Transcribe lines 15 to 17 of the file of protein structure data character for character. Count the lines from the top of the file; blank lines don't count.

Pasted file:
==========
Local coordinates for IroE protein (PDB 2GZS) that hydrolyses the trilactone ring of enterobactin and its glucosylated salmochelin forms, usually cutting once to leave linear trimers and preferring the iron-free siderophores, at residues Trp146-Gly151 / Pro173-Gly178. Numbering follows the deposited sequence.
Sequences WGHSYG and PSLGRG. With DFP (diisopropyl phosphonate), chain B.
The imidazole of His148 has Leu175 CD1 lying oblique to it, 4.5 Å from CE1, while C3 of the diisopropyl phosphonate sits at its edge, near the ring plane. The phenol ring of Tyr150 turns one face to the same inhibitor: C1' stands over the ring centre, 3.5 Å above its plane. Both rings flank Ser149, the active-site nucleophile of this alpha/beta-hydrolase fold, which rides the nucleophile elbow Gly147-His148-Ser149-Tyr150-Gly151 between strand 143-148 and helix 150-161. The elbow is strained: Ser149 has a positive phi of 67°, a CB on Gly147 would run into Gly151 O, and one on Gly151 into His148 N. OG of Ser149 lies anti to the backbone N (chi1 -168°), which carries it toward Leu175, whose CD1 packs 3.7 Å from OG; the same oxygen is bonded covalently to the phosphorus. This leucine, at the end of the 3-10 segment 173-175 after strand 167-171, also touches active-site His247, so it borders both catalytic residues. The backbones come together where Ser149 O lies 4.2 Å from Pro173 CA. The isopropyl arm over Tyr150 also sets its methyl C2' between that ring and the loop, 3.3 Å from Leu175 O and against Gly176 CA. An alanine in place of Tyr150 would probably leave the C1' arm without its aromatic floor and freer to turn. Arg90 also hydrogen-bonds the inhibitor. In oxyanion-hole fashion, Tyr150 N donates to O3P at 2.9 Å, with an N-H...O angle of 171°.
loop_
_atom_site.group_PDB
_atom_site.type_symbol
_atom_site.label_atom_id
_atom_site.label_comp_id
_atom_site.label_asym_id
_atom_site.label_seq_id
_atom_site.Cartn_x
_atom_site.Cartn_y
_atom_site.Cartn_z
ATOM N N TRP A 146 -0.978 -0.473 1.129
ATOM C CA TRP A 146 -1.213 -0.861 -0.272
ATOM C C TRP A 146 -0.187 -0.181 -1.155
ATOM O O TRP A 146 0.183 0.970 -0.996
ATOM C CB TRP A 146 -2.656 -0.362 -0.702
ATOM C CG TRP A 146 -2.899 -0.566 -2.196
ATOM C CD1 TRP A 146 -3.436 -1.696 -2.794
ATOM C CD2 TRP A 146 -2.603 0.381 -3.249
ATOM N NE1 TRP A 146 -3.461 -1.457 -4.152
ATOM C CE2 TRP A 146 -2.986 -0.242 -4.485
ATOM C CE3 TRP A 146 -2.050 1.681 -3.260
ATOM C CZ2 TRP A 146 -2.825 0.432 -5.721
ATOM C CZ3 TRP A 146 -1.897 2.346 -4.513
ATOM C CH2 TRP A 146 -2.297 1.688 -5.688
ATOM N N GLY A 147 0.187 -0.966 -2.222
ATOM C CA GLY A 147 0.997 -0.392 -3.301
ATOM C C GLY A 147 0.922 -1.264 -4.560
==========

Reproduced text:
ATOM C CA TRP A 146 -1.213 -0.861 -0.272
ATOM C C TRP A 146 -0.187 -0.181 -1.155
ATOM O O TRP A 146 0.183 0.970 -0.996